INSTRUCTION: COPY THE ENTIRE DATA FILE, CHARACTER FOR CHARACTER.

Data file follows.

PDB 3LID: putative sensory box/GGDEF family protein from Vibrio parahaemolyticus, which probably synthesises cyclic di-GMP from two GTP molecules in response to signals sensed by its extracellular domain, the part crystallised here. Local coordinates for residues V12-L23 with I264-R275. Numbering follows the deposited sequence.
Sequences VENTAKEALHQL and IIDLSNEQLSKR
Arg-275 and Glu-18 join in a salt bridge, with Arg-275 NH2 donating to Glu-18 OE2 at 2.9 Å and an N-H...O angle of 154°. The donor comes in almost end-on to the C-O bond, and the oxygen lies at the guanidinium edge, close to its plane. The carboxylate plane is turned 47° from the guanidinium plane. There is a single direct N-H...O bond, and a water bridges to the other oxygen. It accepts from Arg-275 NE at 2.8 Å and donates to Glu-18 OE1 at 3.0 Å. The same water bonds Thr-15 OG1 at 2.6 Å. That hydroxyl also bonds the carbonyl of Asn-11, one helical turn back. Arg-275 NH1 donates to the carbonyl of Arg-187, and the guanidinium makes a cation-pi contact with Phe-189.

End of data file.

PDB 3LID: putative sensory box/GGDEF family protein from Vibrio parahaemolyticus, which probably synthesises cyclic di-GMP from two GTP molecules in response to signals sensed by its extracellular domain, the part crystallised here. Local coordinates for residues V12-L23 with I264-R275. Numbering follows the deposited sequence.
Sequences VENTAKEALHQL and IIDLSNEQLSKR
Arg-275 and Glu-18 join in a salt bridge, with Arg-275 NH2 donating to Glu-18 OE2 at 2.9 Å and an N-H...O angle of 154°. The donor comes in almost end-on to the C-O bond, and the oxygen lies at the guanidinium edge, close to its plane. The carboxylate plane is turned 47° from the guanidinium plane. There is a single direct N-H...O bond, and a water bridges to the other oxygen. It accepts from Arg-275 NE at 2.8 Å and donates to Glu-18 OE1 at 3.0 Å. The same water bonds Thr-15 OG1 at 2.6 Å. That hydroxyl also bonds the carbonyl of Asn-11, one helical turn back. Arg-275 NH1 donates to the carbonyl of Arg-187, and the guanidinium makes a cation-pi contact with Phe-189.